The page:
Coming in after Terry Collins, the longest-tenured manager for the Mets, might seem like big shoes to fill for Callaway. Collins did make it to the playoffs in consecutive years, the first time the Mets History, but if there’s one thing that Callaway brings to the table is something Collins never had: the ability to develop young pitchers as a staff.

Prior to the 2017 season, Mets fans and baseball fans alike were treated to primetime commercials, magazine articles, SportsCenter profiles and Page Six stories about the Mets pitching staff. Most notably was the Four Horsemen commercial for the MLB. The Commerical begins with the camera following a waiter carrying a huge meatball on a plate. That presumably very spicy meatball is brought to a table occupied by Mets pitchers Steven Matz, Jacob deGrom, Noah Syndergaard and Matt Harvey, all of them laughing, eating, enjoying each others company. Over the top of this is the following voice-over:

“For the first time in a very long time, the Four Horsemen of Queens are back together. No more cancelled plans, the reservation is set. These guys are locked, loaded and hungry. Serious question: Are we looking at the best staff in baseball?” 

I think it’s time we all say something out loud, something none of us want to say. The kind of thing that only cultivates more self-doubt, more self-loathing and drags you deeper into that abyss of New York Mets fandom. However, the time has come to face that fear head on and hope that this acknowledgment can lead to an easier mind and a more hopeful tomorrow.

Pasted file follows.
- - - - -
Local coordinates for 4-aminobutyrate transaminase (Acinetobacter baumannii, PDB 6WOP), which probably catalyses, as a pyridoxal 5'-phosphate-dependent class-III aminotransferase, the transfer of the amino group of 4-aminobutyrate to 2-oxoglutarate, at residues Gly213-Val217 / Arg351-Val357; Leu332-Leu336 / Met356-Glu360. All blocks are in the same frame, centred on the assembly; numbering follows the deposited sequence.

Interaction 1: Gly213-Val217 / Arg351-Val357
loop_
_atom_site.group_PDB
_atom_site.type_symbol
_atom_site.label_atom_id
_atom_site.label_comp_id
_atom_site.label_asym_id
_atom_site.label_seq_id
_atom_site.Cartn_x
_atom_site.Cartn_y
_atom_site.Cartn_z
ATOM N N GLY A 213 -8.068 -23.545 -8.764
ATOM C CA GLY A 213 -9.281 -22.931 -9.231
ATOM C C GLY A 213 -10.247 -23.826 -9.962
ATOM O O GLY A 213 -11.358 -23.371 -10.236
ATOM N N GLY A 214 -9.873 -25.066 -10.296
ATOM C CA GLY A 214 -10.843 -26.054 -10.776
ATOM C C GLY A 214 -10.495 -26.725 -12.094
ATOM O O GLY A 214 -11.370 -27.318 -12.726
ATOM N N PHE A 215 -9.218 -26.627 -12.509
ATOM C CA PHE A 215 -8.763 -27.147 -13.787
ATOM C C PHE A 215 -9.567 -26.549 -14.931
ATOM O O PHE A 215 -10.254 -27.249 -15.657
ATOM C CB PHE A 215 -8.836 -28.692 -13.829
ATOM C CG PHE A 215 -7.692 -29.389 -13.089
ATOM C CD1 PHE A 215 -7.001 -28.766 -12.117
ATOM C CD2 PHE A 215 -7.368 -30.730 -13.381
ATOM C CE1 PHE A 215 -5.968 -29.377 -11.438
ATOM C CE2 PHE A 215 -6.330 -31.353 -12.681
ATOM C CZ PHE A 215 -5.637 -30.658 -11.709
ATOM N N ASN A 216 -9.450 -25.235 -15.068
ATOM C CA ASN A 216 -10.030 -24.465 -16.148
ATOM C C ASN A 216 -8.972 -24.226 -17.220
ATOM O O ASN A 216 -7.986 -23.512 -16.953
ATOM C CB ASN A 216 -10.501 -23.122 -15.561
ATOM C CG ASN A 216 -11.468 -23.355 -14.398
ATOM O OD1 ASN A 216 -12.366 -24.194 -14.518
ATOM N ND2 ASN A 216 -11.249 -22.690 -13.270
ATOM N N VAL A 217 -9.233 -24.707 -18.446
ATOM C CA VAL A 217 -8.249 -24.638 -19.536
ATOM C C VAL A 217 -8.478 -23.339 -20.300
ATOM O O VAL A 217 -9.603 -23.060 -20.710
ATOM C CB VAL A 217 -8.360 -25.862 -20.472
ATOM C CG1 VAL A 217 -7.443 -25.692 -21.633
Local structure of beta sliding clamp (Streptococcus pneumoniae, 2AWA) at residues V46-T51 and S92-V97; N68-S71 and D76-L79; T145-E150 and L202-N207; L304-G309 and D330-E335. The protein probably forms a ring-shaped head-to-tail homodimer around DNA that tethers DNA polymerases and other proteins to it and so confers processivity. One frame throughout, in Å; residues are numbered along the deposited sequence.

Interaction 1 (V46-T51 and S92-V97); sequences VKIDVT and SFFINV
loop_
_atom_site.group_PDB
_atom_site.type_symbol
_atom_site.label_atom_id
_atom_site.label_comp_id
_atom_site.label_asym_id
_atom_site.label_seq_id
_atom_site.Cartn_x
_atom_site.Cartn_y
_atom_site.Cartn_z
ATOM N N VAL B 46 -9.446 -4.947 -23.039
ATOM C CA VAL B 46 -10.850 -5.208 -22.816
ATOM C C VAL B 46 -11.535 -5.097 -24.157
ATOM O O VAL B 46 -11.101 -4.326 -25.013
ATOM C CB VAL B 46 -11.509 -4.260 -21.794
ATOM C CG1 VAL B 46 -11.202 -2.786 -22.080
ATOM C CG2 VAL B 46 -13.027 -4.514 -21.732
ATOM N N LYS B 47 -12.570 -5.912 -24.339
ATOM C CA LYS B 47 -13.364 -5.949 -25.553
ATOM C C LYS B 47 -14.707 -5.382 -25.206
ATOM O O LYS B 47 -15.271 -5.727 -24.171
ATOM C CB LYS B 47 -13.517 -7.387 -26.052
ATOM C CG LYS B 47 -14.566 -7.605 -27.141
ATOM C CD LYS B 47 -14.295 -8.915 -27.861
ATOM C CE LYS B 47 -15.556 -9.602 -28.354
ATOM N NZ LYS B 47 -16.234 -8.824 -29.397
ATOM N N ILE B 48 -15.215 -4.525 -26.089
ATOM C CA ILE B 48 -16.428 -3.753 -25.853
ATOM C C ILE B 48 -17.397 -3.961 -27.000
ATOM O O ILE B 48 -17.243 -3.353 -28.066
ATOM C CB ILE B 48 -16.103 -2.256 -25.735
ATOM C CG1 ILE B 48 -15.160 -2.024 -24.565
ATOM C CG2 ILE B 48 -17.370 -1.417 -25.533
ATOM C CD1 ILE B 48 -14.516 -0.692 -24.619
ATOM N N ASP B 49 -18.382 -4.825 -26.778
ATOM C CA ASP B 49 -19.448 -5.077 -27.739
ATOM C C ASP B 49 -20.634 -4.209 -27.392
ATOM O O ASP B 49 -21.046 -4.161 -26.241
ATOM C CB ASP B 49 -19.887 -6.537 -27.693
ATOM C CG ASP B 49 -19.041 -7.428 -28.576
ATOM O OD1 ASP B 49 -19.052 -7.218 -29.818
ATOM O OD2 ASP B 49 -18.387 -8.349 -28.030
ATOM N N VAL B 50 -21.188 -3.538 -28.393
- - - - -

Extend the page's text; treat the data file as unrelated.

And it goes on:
Those four pitchers never showed up.

In fact, their shadows didn’t even appear in 2017. There were injuries everywhere you looked, the bullpen was overworked from the get-go, specialists were facing guys they shouldn’t be shaking hands with, trust was given to pitchers who couldn’t hold runners and then there’s Matt Harvey.

Pitching was not a priority for the New York Mets and hasn’t been for the past two seasons. I know that sounds inflammatory, but it’s not meant to be. The Mets have taken their pitching for granted, which explains why they floundered to do much of anything in 2017. The rug was pulled out from under them and there was no time to make adjustments. We gave the keys to the car to young pitchers who weren’t ready to drive yet. Callaway’s the guy to take them to Driver’s Ed.

The Mets Pitching Window just expanded and they haven’t had to sign anyone to a long-term deal. With Collins resignation and Warthen’s departure, the Mets hired a guy to fill both roles in own move. This is brilliant. With Kevin Long’s Offense and Callaway’s pitching management, the Mets have a solid shot of really turning things around in Flushing next year. This is an investment in pitching, a helping hand offered to the pitching staff that Terry Collins rode into the ground.

At his introduction yesterday Mickey addressed what the New York Mets can expect:

“What can the players expect? We’re going to care more about the players than anyone ever has before. We’re going to know that they’re human beings and individuals. And this is going to be a group that feels that every day that we come to the clubhouse. And that’s going to be our main concern, is to show them that we know this game is difficult and we care about you as a player, a human being and about your personal life.”

I mean, you guys… I’m all aboard the Callaway Hype Train.

The Offseason and Christmas came early to Queens, Y’all. Let us rejoice and #LGM! I’m asking Santa for an Offensive Weapon this Christmas!